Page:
Another Interview with Shellen Lubin

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NOplays welcomes back Shellen Lubin to talk about the In Her Name Festival. You can see her work this weekend at the 13th Street Repertory Theatre. Click here for tickets.

Q: You have two plays in this festival, White Cotton and After the Thin Man. How have these scripts evolved since the first 365 Women a Year cycle?

A: ​After the Thin Man has had two sets of revisions over two readings of the play, bringing it stronger, tighter, and eliminating some lines which over-stated the intentions. White Cotton has had a reading and a production, but hasn’t seemed to need as much revision. I think it was tighter to start.

​Q: What drew you to each of the women featured in these plays?

A: ​I studied with Stella Adler, but was always haunted by this statement Sylvia Gassell made about Stella when she was in a musical of mine, that Stella had told her not to let them make her a character actress in Hollywood–and when Sylvia had said that was what she wanted to be, Stella had told her then she’d never work. I knew that Stella had come back from Hollywood destroyed in some way, and then went full time into teaching, and so constructed this imaginary encounter between the two of them that also addresses the conflicts she had with Lee Strasberg and the kind of teacher she became.

Fannie Lou Hamer to me is everything 365 W…a…Y… is about–women who did extraordinary things who have essentially been written out of our history. Fannie Lou s was an extremely important civil rights activist and voting rights activist from a family of sharecroppers, and she even testified before congress about the brutal beatings and illegal jailings she received, but because she wasn’t a man, and, maybe even more, because she wasn’t a male preacher, her story is almost forgotten.

Q: Can you walk me through the process of creating both of these plays in the same 365 Women a Year cycle? How did the writing of one play influence the writing of the other?

A: ​These plays influenced and were influenced by other plays I am and was writing, but not so much each other. And I wanted them to be two unique, individual stories. I loved them for their differences, as I love Sylvia and Stella for their differences. ​

Q: You wrote two new pieces for 365 Women a Year in 2015. Has your experience in the first year influenced your writing the second time around? 

A: ​Absolutely! I am feeling even less of a need to tell anyone’s story, and more inspired to just write a play that is about a moment in their lives, a dramatic, pivotal moment in their lives. For example, the piece I wrote about Zilphia Horton is a fight with her father in her early 20s that determined the rest of her life, but you need to then go read about what it was she did with the rest of her life.

Q: In addition to writing this play, you’re also one of the producer for the In Her Name Festival. What are some of the challenges of working as both writer and producer? What are some of the rewards?

​A: The challenge is just the amount of work–I love shifting perspective and letting other people do their jobs for each individual piece. The rewards are so many–the women (and men) I’m working with, the energy and creativity and passion of all involved, and the education! So much history I didn’t know. I love to learn, and 365 Women a Year is a perpetual learning adventure.​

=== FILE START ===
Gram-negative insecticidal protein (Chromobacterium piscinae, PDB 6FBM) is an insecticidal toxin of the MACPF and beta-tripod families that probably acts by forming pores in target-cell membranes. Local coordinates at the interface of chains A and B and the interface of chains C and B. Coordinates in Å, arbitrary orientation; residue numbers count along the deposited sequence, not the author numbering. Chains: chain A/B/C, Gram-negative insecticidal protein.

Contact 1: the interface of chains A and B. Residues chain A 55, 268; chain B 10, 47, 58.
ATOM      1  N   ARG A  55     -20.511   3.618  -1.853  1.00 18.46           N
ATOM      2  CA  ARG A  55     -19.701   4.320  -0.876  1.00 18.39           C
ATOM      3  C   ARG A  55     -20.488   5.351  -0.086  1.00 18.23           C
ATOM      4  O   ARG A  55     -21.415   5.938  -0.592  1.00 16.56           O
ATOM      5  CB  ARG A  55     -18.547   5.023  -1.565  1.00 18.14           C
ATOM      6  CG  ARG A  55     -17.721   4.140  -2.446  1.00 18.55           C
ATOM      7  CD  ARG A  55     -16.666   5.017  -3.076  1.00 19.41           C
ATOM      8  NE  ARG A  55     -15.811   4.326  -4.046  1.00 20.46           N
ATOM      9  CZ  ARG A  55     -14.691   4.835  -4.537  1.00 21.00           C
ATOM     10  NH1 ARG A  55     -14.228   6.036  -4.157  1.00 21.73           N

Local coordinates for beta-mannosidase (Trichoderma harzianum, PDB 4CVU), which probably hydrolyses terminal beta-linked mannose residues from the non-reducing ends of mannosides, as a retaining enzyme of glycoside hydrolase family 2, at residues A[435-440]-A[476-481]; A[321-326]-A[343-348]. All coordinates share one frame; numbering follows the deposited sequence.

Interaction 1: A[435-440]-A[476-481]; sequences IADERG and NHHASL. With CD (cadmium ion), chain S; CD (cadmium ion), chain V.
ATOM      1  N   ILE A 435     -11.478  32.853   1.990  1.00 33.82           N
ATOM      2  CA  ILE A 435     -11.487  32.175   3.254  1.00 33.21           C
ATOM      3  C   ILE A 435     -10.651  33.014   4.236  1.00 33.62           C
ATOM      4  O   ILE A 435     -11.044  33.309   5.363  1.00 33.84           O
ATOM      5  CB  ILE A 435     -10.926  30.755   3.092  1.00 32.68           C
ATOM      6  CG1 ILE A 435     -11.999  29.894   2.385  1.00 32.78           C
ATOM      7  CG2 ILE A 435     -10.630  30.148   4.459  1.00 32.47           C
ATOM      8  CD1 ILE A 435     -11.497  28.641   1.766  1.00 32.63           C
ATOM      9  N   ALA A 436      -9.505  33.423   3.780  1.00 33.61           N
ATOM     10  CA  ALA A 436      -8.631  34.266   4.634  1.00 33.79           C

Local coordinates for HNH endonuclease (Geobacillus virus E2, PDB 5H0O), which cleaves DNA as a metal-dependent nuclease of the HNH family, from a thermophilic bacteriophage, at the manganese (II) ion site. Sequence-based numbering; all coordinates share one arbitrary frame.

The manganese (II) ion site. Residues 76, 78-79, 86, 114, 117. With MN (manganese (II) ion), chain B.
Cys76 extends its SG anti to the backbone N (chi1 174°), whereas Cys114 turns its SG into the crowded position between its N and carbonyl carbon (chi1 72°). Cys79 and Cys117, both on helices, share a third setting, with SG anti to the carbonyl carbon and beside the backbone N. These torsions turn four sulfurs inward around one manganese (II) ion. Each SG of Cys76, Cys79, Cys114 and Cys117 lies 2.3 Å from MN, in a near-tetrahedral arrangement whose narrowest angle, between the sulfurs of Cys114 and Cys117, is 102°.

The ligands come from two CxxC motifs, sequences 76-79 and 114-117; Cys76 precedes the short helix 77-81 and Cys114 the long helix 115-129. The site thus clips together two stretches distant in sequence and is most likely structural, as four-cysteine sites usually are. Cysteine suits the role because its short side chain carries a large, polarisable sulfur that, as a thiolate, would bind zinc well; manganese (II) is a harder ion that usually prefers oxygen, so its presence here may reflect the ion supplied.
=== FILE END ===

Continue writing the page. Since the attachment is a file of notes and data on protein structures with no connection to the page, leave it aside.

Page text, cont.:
Q: What are you most excited about for the reading this weekend? What are you most nervous about? What are you hoping to accomplish with your play specifically? 

A: ​I’m most excited about the opportunities it is creating for all involved to connect, to be heard, to hopefully have new connections that might lead to productions and other opportunities (including for myself and my work).​

I am most nervous about our coordinating the number of people involved and not neglecting anyone or having anyone feel they were not treated fairly. ​

Q: This is the second In Her Name Festival. Is there anything you want to see in this years festival that wasn’t there last year? What are your hopes for In Her Name 2016? 

​A: This year I hope we are better paced. We had so many plays in one night last year, it was overwhelming. More plays this year, but we’re also more spread out. I’m hopeful that that will allow the whole festival–and all of us involved–to breathe better. Breathing is good.

Shellen Lubin‘s plays and musicals have been performed in productions and staged readings at the Public Theatre, Henry St. Settlement, MCC, AJT, and many other venues. She is currently working on a new play about Sarah Bernhardt, and a musical based on Elsa Rael’s award-winning children’s books with Elsa Rael (book) and Matthew Gandolfo (music). She and her songs have been featured in cabaret (most recently the Metropolitan Room in NYC and Stage 773 in Chicago), on radio (Woody’s Children on WQXR-FM and a one-hour special on WBAI-FM), cable television, and in Milos Forman’s 1st American film, TAKING OFF. Shellen has directed numerous plays, musicals, and cabaret acts in productions, workshops, and readings, most recently DOOR OPENS WALK THRU by Susan Merson at the 13th Street Repertory Theatre; the 28th-31st Annual Bistro Awards for Sherry Eaker; and Lainie Kazan in a concert reading of BELLE BARTH: IF I EMBARRASS YOU, TELL YOUR FRIENDS by Koch/Levinson/Kalt at the Falcon Theatre in Burbank, CA. She coaches voice and acting privately and at a number of colleges and professional and private schools. Her philosophical musings on artistry as a means of understanding ourselves and living more deeply, truly, and meaningfully have been read by thousands in six cover pieces for Backstage, the Performing Arts Weekly. She also writes a weekly think piece called the “Monday Morning Quote” (www.mondaymorningquote.com). As an advocate for women in the arts, she is the Co-President of the Women in the Arts & Media Coalition and VP of Programming for the League of Professional Theatre Women, She is a member of most unions and guilds in our industry, and an elected member of the National Theatre Conference.